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HomeFeaturesSmall Church › The Innovative Small Church

The Innovative Small Church

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Innovative small churches are giving Christians of all ages opportunities not only to be recipients of ministry but also to minister themselves.

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Close your eyes and imagine the cutting edge of ministry. What do you see? Maybe a state-of-the-art facility that takes advantage of the latest audio-visual and communications technology—professional sound and lights, live tweeting, engaging video. Maybe an expansive Internet presence including virtual campuses in online role-playing games. Or a network of congregations distributed but connected through simulcast video preaching.

I bet I know what you did not see. I would guess you didn’t see a handful of middle-aged worshipers in Middle America singing “Shout to the Lord” in a building last renovated in the 1970s. Or a small group of first-generation Americans in a storefront in a depressed urban neighborhood. I bet you didn’t hear the growl of Harley engines, the jangle of spurs, the wheeze of accordions.

But perhaps that’s what we should see.

A decade into this new millennium, smaller congregations are leading the charge in innovative ministry in remarkable ways. Instead of viewing their small stature as a deficiency to remedy, small churches are embracing their size as a unique advantage for relevant and effective ministry. Doing so requires them to think of everything—including what it means to be innovative—in fresh and refreshing ways. 

Is New Technology the Silver Bullet?

Talk about innovation in ministry often leads to discussions about the potential of communications technologies for expanding the reach of the small-membership church. The church without the resources to have an impressive real-life campus and community presence can flourish in cyberspace. Or so they say.

But the small churches I know that use social media best don’t use it to expand their influence into the ether. Instead, they use it to deepen real-world relationships. Church members host online forums for discussing Sunday’s sermon and how it applies to members of different ages or in different socioeconomic contexts. Deacons use scheduling websites to help arrange meals for ailing members. Several of the small churches I’ve visited in the last year don’t have a PA system in their sanctuary; even fewer are wired for the latest technology. But that doesn’t hinder their innovation. In fact, the way many small churches are “innovating” is by abandoning conventional ministry wisdom about what a church needs and discovering low-tech ways to be successful, significant and relevant.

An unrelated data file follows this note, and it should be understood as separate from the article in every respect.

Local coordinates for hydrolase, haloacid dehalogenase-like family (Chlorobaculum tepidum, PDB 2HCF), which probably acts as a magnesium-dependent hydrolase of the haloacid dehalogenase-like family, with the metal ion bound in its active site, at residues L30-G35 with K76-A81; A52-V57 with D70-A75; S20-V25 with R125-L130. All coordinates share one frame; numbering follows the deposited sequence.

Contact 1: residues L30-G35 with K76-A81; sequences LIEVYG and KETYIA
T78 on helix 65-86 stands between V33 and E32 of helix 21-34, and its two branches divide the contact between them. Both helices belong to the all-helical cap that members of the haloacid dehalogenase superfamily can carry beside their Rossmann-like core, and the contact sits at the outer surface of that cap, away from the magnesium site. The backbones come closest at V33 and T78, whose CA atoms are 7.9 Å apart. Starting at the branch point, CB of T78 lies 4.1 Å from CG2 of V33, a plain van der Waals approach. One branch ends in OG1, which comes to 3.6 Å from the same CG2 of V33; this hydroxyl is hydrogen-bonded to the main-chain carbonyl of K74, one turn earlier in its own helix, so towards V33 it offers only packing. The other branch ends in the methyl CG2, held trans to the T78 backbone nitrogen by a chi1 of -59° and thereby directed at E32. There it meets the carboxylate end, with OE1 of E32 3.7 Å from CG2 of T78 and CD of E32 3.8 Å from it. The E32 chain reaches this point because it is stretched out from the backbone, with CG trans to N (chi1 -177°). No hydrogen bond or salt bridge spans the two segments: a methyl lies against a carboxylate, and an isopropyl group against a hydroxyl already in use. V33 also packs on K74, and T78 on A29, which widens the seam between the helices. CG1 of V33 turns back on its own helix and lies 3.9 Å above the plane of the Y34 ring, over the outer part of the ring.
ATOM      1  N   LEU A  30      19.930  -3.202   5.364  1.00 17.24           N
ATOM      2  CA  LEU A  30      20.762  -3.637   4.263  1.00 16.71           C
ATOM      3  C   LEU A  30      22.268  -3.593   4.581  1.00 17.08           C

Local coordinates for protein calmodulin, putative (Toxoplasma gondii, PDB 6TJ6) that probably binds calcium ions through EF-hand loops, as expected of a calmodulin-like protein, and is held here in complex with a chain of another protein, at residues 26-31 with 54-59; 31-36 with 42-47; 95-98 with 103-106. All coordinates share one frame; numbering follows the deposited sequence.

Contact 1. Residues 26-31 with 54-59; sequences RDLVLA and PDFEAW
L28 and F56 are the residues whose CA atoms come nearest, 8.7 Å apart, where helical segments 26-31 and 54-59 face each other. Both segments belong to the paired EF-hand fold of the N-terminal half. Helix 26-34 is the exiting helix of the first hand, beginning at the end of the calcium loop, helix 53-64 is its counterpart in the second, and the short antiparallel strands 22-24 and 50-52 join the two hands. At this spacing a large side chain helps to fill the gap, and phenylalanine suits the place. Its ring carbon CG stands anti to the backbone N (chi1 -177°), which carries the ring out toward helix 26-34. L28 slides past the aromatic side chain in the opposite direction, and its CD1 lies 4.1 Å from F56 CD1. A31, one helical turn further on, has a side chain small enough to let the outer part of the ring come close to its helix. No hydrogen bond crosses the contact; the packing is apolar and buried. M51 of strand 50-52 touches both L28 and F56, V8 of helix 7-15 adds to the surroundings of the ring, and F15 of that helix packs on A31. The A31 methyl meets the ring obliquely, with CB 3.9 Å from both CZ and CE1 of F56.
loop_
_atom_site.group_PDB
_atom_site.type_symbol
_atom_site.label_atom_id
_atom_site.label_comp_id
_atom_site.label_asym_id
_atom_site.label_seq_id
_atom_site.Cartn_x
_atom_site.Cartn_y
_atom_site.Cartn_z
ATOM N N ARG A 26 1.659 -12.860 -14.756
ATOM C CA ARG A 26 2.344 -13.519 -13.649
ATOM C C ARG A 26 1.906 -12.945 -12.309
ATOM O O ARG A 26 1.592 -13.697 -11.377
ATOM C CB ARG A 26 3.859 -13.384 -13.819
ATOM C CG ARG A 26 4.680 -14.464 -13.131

Boutique Ministry

For the past several decades, church leaders have chased the ever-elusive value of relevance. To reach people, we all know, we have to meet them where they are, articulate their felt needs and create a worship experience that speaks their heart language. We have to prove that church matters to a culture that has its doubts.

Small churches are sensitive to this issue, of course. And to address it effectively, many are asking a more pointed question: Church should be relevant, but to whom?

As an answer to this question, courageous smaller congregations are finding success in ministry by narrowing the demographic they strive to reach. They choose to be relevant to the men and women who work 60 hours a week at the mill just outside of town. They choose to be relevant to the newly arrived immigrant or refugee population struggling to put down roots in a new culture. They embrace a radically local, parish mentality that claims as their target demographic everyone who falls under their steeple’s shadow. Some of these, like cowboy or biker churches, target subculture communities that are unlikely to be attracted to larger, more mainstream congregations. These boutique ministries focus their unique gifts and connections to reach radically specialized groups with the gospel.

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